ORbike Guide to the Best Winter Bike Gloves

Disclaimer: Winter cycling gloves are an extremely subjective matter. For those of us who have poor circulation, no glove will ever keep our poor hands warm enough, and heat packets are worth every penny on long rides.

We’ll cover a range of options below, and we definitely want to hear from you. What’s your favorite winter glove?

Stay Dry

Here’s the good news: more brands than ever are making fully waterproof gloves to get you through the rainy months. There are plenty of options out there for a simple glove to keep you dry, so we won’t get into the specifics, other than to mention two styles that are notably different.

Neoprene – Neoprene is 100% love/hate. You might hate that your hands get clammy inside, you might love that you can wring them out. You might hate that sweat gets trapped inside and you have to turn them inside-out to dry them. You might love how they keep wind and rain out. You might hate that they develop a stink rather easily. You might love that they’re very inexpensive. Take it or leave it – it’s your call.

Shell – A thin shell (not a soft shell) is basically a rain jacket for your hands. It will keep the rain and wind out. Vary your under glove based on the temperature. We love that these are light weight, versatile and bullet proof on even the rainiest of days.

Stay Warm – Mild Days

DeFeet Duraglove Wool – These gloves have abrasion resistant Cordura® nylon and combined with the highest quality American Merino Wool in a knit that blocks enough air to keep you warm, while still allowing hands to breathe during aerobic activity. These are durable gloves that will hold up well over time. If you don’t need a lot of warmth or wind blockage and it’s not raining, these are a nice lasting option at a good price. And, maybe best of all, they have an “Electronic Touch” feature that allows you to navigate devices without removing your gloves. [info]

Stretchy Gloves – Keep a pair everywhere! We’re not really sure what the official term is for these because there probably isn’t one. These are the type of one-size-fits-all glove usually found on the endcap at the grocery store for about $4. They come in a wide variety of fun colors and designs. These gloves won’t last you more than two seasons and the index finger will probably wear out first, but they’re a great light weight option for those slightly cool days. If you don’t have large hands, they usually fit just snugly enough to feel cozy but not tight. And, at that price, you can store emergency pairs at work, in your bag, etc. They also work well as a liner under a loser glove on the days when you need a little extra warmth.

Burton Liners – These comfy liners are perfect for mild days. With their touch screen functionality and reasonable price point, these durable gloves are a good buy. [info]

Stay Warm – Cold Days

Arcteryx Zenta LT – Some of the best gloves for winter riding come from other sports. This model is made for backcountry ski touring. A waterproof Gore-Tex insert keeps you dry, the leather palm is tough and maintains adequate dexterity, and a Polartec ­insulation provides warmth, ­making these ideal for subfreezing rides. These are fancy and expensive. That luxury item that’s either a complete waste of your cash or an indulgent treat. [info]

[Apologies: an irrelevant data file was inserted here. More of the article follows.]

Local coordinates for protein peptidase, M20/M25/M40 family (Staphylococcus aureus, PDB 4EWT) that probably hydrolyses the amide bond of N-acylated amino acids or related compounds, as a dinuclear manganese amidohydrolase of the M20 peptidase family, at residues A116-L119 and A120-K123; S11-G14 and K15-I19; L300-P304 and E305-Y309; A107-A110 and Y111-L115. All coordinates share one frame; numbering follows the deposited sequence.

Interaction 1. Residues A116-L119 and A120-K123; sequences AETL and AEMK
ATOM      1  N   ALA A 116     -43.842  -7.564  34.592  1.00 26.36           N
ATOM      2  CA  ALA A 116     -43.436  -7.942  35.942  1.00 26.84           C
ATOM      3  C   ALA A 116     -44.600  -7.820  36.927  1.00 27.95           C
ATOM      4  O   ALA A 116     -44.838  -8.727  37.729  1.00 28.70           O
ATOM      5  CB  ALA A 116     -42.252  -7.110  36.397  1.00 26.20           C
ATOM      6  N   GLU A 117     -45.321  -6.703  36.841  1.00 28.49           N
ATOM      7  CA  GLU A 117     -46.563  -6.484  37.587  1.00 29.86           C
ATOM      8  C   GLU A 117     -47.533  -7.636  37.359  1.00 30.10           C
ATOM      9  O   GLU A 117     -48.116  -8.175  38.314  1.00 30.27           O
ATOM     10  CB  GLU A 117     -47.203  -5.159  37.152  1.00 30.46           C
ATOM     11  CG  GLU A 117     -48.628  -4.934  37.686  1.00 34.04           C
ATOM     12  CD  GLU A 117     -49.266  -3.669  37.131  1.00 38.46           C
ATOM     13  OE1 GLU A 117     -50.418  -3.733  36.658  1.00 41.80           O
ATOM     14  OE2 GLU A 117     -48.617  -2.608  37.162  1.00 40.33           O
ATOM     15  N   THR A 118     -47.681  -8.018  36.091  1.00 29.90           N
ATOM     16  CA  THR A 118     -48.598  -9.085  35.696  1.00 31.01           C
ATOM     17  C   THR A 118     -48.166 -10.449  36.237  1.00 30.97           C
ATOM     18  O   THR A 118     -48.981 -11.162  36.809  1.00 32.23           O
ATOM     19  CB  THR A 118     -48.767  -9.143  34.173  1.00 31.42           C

Bar Mits – Do you stuffer from always-cold hands, poor circulation and crappy winter rides as a result? Bar Mits look clunky and goofy, but they work. If cold hands are getting in the way of your ride, bite the bullet and invest in these badboys, then ride blissfully all day long. [info]

Lobster-style – A variety of brands make a lobster style glove that allows fingers to help keep each other stay warm. These are perfect for long rides without a lot of stopping to use devices. They have little dexterity, so if that’s a concern you could opt for a hybrid option that basically only unifies the smallest two fingers. We’ve heard good things about Planet Bike’s Borealis lobster and liner. [info]

Ski Gloves – Omni-heat gloves from Columbia are an excellent option for those of you with poor circulation who need the extra warmth.

Rain and Cold

It used to be there were very few options for waterproof winter bike gloves that are truly warm. When we last reviewed gloves in 2007 (!!) Pearl Izumi’s Amphibs won by a landslide. Their waterproofing was good for a few hours of rain, and ultimately they leaked through – at the time this was the best we had. These days, there are plenty of options for the discerning cyclists who wants to be both dry and warm (is that too much to ask?) while biking in rainy climates like our own (gorgeous) Pacific Northwest.

SealSkinz – These guys specialize in making solid gloves that are 100% waterproof, breathable and warm. The gloves are extremely flexible and cozy, with a nice soft liner. The fit was great on my long-fingered hands (women’s style) and they’re easy to slide on and off.

Showers Pass Crosspoint – Fully waterproof and highly breathable, the Crosspoint Hardshell bike gloves with merino-wool linings keep your digits dry and comfortable as you ride in the worst weather. [info]

Endura Lumenite – Endura makes great gear – solid, long-lasting with a good fit and smart features. Their Lumenite gloves are no exception. These fully waterproof warmers come in either black or neon yellow. Both have a soft snot pad (let’s be honest about it) and reflective features. They’re flexible enough to allow for grabbing keys out of your pocket, etc. [info]